NBC chief foreign correspondent Richard Engel, center, NBC Turkey reporter Aziz Akyavas, left, and NBC photographer John Kooistra, right, speak during a news conference in Reyhanli, Turkey, Tuesday Engel and a four-person NBC crew were freed after being held for five days by a Shiite militant group inside Syria (AP)
(USA TODAY) -- NBC chief foreign correspondent Richard Engel and his four-man team, who were held captive by an unknown militia group shortly after slipping into Syria on Thursday, have been freed unharmed following a firefight between their captors and a Syrian rebel group at a checkpoint.
"It's good to be here," Engel said during a live appearance on TODAY from Turkey. "I'm happy we're able to do this live shot this morning."
NBC said on its website and in an emailed statement that the 39-year-old war correspondent and his team -- NBC producer Ghazi Balkiz and cameraman John Kooistra -- were abducted, blindfolded and thrown into the back of a truck Thursday morning shortly after entering Syria.
They were blindfolded and bound during the ordeal, but not otherwise harmed.
Two of the captors have been killed and the remainder have escaped. There have been no claims of responsibility and no requests for ransom.
Engel said, however, that they endured "lots of psychological torture," including being subjected to mock executions.
Kooistra said he had "made good with my maker" and had been "prepared to die many times" during the ordeal.
Also freed was a Turkish "fixer" who helped them cross in Syria and a British national identified as an engineer.
An unidentified Syrian group on Tuesday released a video -- entitled "Journalists dogs in the trap" -- showing Engel, three others members of the NBC production team and a journalist working for CNN and ABC being held captive. The five are shown sitting shoulder to shoulder on the floor in what appears to be a one-room village hut. As the camera slowly pans the group, each speaks briefly to the camera.
The group, which includes a Turk, a Brit and a German, repeat almost identical stock phrases calling on their governments to help free them.
In measured tones, Engel tells the camera: "I would like to urge the U.S. government to do what it can to secure our release and cease its activites in Syria."
NBC cameraman Kooistra, who lives in New York, is the only one who does repeat the statement, saing only his name and "I would like to go home."
After being held the small town of Ma'arrat Misrin since Thursday, they were being moved early Monday local time to a new location when their captors ran into a checkpoint manned by members of the Ahrar al-Sham brigade, a Syrian rebel group, NBC said.
A firefight broke out and two of the captors were killed, while an unknown number of others escaped, the network said.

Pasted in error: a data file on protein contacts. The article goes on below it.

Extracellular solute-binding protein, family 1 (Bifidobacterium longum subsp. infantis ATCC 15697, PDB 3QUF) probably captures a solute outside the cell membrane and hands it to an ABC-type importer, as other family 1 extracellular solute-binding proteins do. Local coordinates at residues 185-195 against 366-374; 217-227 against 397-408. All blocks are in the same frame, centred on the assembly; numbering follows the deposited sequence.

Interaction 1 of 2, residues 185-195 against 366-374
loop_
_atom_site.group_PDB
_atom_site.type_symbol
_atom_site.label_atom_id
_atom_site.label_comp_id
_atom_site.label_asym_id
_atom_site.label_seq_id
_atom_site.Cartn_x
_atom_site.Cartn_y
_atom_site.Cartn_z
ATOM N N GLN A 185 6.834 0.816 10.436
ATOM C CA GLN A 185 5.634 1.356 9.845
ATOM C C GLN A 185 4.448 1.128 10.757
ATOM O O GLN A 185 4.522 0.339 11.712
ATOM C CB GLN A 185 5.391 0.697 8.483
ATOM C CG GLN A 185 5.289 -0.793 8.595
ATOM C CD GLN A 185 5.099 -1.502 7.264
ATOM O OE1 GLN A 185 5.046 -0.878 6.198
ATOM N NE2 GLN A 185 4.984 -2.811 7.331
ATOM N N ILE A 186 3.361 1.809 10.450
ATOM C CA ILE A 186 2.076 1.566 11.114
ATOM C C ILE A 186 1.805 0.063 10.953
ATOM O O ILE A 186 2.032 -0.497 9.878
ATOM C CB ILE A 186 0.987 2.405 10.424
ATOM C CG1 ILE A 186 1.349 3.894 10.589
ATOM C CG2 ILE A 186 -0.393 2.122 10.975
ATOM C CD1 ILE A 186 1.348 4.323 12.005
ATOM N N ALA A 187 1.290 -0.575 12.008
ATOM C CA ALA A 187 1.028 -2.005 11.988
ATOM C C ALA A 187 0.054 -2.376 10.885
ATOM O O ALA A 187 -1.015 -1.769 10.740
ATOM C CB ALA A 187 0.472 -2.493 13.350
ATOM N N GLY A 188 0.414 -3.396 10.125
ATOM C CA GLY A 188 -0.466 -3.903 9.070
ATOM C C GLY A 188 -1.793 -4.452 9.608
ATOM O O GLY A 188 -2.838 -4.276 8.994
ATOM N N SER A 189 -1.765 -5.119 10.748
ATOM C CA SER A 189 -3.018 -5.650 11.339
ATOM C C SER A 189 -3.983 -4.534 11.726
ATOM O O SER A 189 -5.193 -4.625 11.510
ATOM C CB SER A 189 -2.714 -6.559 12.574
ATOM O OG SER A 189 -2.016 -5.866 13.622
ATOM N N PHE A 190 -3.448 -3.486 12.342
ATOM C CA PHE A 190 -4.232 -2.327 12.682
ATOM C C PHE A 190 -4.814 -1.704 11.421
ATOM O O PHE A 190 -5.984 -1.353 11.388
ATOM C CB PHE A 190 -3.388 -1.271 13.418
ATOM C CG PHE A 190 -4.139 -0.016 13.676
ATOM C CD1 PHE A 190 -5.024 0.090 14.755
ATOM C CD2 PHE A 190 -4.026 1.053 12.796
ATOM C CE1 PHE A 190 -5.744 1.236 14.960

The NBC News crew remained in Syria until Tuesday morning local time when they made their way to the border and re-entered Turkey, the network said.
Engel said that the journalists were traveling with Syrian rebels when a group of about 15 gunmen "jumped out the trees and bushes" and captured them. He said the gunmen executed one of the rebels "on the spot."
Balkiz, who they pretended to execute several times, said the crew "worked with each other very well ...we kept each other's spirits up."
NBC News said it "expressed its gratitude to those who worked to gather information and secure the release of our colleagues."
According to a source familiar with the events, Engel and the crew had crossed into Syria Wednesday around midnight New York time. At around 4 a.m., the team hit a "panic button" on their GPS satellite unit, alerting NBC that they had run into trouble.
The GPS continued to work, showing their location, but they were not in voice contact.
The crew were eventually taken to a small house where the video was made. There they also put together with a German national working for CNN and ABC. It was not immediately clear when he had been taken captive or where.
The group, according to the source, appeared to be a Shiite group linked to Hezbollah, an Islamic militant group based in Lebanon that gets political and financial support from Iran and Syria . At the time they escaped, the NBC crew was being taken to what they were told was another location to be traded for Iranians being held by Syrian rebels.
Two of the captors riding in the truck with the crew were shot and killed in the firefight as Engel and the others scrambled out and fled.
Engel has been reporting on the Syrian civil war, which has killed more than 40,000 people since March 2011.
The Syrian government has made it difficult for foreign journalists and citizens to report on what is happening in Syria.
Those journalists whom the regime has allowed in are tightly controlled in their movements by Information Ministry minders. Other foreign journalists sneak into Syria illegally with the help of smugglers.
Several journalists have been killed covering the conflict. Among them are award-winning French TV reporter Gilles Jacquier, photographer Remi Ochlik and Britain's Sunday Times correspondent Marie Colvin. Also, Anthony Shadid, a correspondent for The New York Times, died after a severe asthma attack while on assignment in Syria.
Engel joined NBC in 2003 and was named NBC's chief foreign Correspondent in April 2008. He previously worked as a freelance journalist for ABC News, including during the U.S. invasion of Iraq. He has lived in the Middle East since he graduated from Stanford University in 1996, according to his biography from NBC. He speaks and reads fluent Arabic.